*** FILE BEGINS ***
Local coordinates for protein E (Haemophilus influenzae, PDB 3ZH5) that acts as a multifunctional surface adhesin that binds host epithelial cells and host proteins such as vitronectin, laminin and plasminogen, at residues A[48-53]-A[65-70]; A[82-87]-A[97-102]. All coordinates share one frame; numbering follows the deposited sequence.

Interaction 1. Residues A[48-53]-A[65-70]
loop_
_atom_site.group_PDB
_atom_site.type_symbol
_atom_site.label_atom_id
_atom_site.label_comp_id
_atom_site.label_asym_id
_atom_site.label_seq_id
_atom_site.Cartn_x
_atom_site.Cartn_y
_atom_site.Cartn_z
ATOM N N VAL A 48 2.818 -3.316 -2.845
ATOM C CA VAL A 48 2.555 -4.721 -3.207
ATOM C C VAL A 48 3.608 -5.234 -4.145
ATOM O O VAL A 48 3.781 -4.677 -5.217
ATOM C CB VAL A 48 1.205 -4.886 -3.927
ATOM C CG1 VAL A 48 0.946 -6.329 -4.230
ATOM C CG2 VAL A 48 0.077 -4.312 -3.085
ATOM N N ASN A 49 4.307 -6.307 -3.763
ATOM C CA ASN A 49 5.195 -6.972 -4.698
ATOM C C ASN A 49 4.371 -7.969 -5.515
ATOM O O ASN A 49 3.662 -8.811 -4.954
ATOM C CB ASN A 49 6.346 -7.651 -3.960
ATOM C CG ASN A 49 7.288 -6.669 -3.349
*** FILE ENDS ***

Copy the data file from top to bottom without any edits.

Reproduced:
Local coordinates for protein E (Haemophilus influenzae, PDB 3ZH5) that acts as a multifunctional surface adhesin that binds host epithelial cells and host proteins such as vitronectin, laminin and plasminogen, at residues A[48-53]-A[65-70]; A[82-87]-A[97-102]. All coordinates share one frame; numbering follows the deposited sequence.

Interaction 1. Residues A[48-53]-A[65-70]
loop_
_atom_site.group_PDB
_atom_site.type_symbol
_atom_site.label_atom_id
_atom_site.label_comp_id
_atom_site.label_asym_id
_atom_site.label_seq_id
_atom_site.Cartn_x
_atom_site.Cartn_y
_atom_site.Cartn_z
ATOM N N VAL A 48 2.818 -3.316 -2.845
ATOM C CA VAL A 48 2.555 -4.721 -3.207
ATOM C C VAL A 48 3.608 -5.234 -4.145
ATOM O O VAL A 48 3.781 -4.677 -5.217
ATOM C CB VAL A 48 1.205 -4.886 -3.927
ATOM C CG1 VAL A 48 0.946 -6.329 -4.230
ATOM C CG2 VAL A 48 0.077 -4.312 -3.085
ATOM N N ASN A 49 4.307 -6.307 -3.763
ATOM C CA ASN A 49 5.195 -6.972 -4.698
ATOM C C ASN A 49 4.371 -7.969 -5.515
ATOM O O ASN A 49 3.662 -8.811 -4.954
ATOM C CB ASN A 49 6.346 -7.651 -3.960
ATOM C CG ASN A 49 7.288 -6.669 -3.349